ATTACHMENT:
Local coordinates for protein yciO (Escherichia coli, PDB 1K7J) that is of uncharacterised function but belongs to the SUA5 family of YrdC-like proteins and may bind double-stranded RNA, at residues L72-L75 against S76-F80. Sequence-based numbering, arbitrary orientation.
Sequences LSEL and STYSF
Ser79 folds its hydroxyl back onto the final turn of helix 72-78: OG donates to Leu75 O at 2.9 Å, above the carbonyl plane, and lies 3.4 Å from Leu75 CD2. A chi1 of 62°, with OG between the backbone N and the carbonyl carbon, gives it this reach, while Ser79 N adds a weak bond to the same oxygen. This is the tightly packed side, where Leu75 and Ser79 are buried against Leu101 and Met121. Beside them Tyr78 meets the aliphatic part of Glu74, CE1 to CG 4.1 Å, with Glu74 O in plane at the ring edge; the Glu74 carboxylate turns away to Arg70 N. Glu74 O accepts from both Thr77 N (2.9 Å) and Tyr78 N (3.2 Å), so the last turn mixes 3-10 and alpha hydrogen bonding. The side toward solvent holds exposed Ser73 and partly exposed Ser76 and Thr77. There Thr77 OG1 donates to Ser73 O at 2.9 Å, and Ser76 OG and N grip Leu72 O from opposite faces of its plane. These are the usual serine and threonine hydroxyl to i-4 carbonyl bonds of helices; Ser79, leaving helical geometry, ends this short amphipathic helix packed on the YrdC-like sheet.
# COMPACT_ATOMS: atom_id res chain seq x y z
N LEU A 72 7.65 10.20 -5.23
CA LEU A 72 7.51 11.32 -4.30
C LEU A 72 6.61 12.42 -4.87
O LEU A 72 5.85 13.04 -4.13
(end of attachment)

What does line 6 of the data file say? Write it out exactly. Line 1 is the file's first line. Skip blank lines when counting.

CA LEU A 72 7.51 11.32 -4.30